Erin Mouré

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Erín Moure
Born (1955-04-17) 17 April 1955 (age 63)
Calgary, Alberta
Occupation Writer, poet, translator
Nationality Canadian
Notable works WSW, Furious
Website
brocku.ca/canadianwomenpoets/Moure.htm

Erín Moure (born 1955 in Calgary, Alberta) is a Canadian poet and translator of poetry from languages which include French, Galician, Portuguese and Spanish to English.

Early and personal life[edit]

Her mother Mary Irene was born 1924 in what is today western Ukraine, and emigrated to Canada in 1929.[1] Erín's father is William Moure, born in Ottawa Canada in 1925 and a great-grandson of the painter George Théodore Berthon. Erín Moure is the oldest of three, having two younger brothers, Ken and Bill.[2]

In 1975 Moure moved to Vancouver, British Columbia, where she took her second year classes at University of British Columbia in philosophy.[3] After only taking one year of classes she left University of British Columbia and got a job at Via Rail Canada where she continued to write poetry. This is where she learned French.[3] She learned Galician language in the early 21st century in order to translate the poetry of Chus Pato.[4]

She still lives in Montreal, Canada.[3]

Writing and style[edit]

According to an interview conducted in the early 1990s, Moure has four major influences which led her to become a writer, other than the work of other writers or poets: "Landscape of cars, her mother going to work, her mother teaching her to read, and in a small way losing her sense of touch".[5]

Of her more recent work, Melissa Jacques wrote, "Erin Mouré's poetry is fragmented, meta-critical and explicitly deconstructive. Folding everyday events and ordinary people into complex and often irresolvable philosophical dilemmas, Mouré challenges the standards of accessibility and common sense. Not surprisingly, her work has met with a mixed response. Critics are often troubled by the difficult and therefore alienating nature of the writing; even amongst Mouré's advocates, the issues of accessibility and political efficacy are recurrent themes."[6]

Moure has been nominated for, and has won, many writing awards for her writing and her translation. These include the Pat Lowther Memorial Award, Governor General's Award for poetry, A.M.Klein Prize for Poetry.

Awards and honours[edit]

Works of poetry[edit]

Translations from other languages[edit]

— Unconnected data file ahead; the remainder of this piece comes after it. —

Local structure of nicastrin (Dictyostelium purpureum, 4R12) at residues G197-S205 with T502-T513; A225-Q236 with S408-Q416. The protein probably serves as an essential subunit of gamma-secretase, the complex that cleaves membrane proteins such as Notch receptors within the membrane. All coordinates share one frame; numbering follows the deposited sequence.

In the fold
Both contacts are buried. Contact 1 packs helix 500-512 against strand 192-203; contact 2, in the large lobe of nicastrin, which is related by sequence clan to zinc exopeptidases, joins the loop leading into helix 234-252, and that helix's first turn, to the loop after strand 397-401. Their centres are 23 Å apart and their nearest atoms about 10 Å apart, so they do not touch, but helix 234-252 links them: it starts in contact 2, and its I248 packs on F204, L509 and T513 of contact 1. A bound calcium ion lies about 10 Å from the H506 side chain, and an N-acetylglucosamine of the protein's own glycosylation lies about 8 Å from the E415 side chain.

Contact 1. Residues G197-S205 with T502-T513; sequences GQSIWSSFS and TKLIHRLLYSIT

• Installations – 2000, translation with Robert Majzels from French of Nicole Brossard's Installations
  • Sheep's Vigil by a Fervent Person translation from Portuguese of Fernando Pessoa / Alberto Caeiro's O Guardador de Rebanhos- 2001 (shortlisted for the 2002 Canadian Griffin Poetry Prize)
  • Museum of Bone and Water – 2003, translation with Robert Majzels from French of Nicole Brossard's Musée de l'os et de l'eau
  • Notebook of Roses and Civilization – 2007, translation with Robert Majzels from French of Nicole Brossard's Cahier de roses & de civilisation (nominated for a Governor General's Award; shortlisted for the 2008 Canadian Griffin Poetry Prize)
  • Charenton – 2007, translation from Galician of Chus Pato's Charenton
  • Quase Flanders, Quase Extremadura – 2008, translation from Spanish of excerpts from the poetry of Andrés Ajens
  • m-Talá – 2009, translation from Galician of Chus Pato's m-Talá
  • Hordes of Writing – 2011, translation from Galician of Chus Pato's Hordas de escritura
  • Just Like Her – 2011, translation from French of Louise Dupré's Tout come elle
  • White Piano – 2013, translation with Robert Majzels from French of Nicole Brossard's Piano blanc
  • Galician Songs – 2013, translation from Galician of Rosalia de Castro's Cantares Gallegos
  • Secession – 2014, translation from Galician of Chus Pato's Secesión
  • Flesh of Leviathan – 2016, translation from Galician of Chus Pato's Carne de Leviatán
  • New Leaves – 2016, translation from Galician of Rosalia de Castro's Follas Novas
  • My Dinosaur – 2016, translation from French of François Turcot's Mon dinosaure

Essays and other[edit]

  • Two Women Talking: Correspondence 1985–1987 – 1994 (with Bronwen Wallace)
  • My Beloved Wager essays – 2009

References[edit]

  1. ^ [The Unmemntionable, Erín Moure. Anansi: 2015, p. 117]
  2. ^ Canadian Writers Since 1960 Second Series, Gale Research Company, Andrew Parkin, University of British Columbia, 1987
  3. ^ a b c Contemporary Literary Criticism, Gale Research Inc., an International Thomson publishing company 1995
  4. ^ An Autobiography of Translation by Katia Grubisic, Montreal Review of Books, summer 2014
  5. ^ Canadian Writers and Their Works, ECW Press, 1995, Toronto, Ontario, Denis Denisoff
  6. ^ Moure's EPC page
  7. ^ Chad W. Post (14 April 2014). "2014 Best Translated Book Awards: Poetry Finalists". Three Percent. Retrieved 16 April 2014. 
  8. ^ "Robert Majzels and Erin Moure | 2008 Shortlist | Shortlists | Awards and Poets". www.griffinpoetryprize.com. Retrieved 3 May 2015. 
  9. ^ Erin Moure (26 June 2017). "RESONANCE: A MODERNISM with Erin Moure". Harvard University Youtube Channel. Retrieved 26 June 2017. 

External links[edit]